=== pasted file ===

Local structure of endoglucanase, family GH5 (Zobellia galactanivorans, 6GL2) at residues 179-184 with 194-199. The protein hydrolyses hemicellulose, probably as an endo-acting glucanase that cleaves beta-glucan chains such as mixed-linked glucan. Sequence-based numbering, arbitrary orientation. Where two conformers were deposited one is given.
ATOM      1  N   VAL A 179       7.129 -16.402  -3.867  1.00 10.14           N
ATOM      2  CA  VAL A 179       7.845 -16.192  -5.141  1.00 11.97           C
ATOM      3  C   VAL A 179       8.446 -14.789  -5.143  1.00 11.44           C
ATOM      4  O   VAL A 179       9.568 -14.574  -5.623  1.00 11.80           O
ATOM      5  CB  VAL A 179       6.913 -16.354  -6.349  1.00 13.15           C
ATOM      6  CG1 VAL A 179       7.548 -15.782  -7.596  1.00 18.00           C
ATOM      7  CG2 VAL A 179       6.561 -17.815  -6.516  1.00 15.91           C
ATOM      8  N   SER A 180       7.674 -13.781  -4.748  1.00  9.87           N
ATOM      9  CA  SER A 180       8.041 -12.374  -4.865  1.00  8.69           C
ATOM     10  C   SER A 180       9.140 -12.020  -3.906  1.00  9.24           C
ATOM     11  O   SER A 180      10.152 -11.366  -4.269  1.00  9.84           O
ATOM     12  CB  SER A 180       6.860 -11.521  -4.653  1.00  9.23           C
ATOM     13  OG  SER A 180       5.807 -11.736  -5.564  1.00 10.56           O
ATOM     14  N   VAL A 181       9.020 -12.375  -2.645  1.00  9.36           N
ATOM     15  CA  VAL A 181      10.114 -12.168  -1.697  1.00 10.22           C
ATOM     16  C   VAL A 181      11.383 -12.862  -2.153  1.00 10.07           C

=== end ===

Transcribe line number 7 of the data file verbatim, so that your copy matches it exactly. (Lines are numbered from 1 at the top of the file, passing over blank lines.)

ATOM      6  CG1 VAL A 179       7.548 -15.782  -7.596  1.00 18.00           C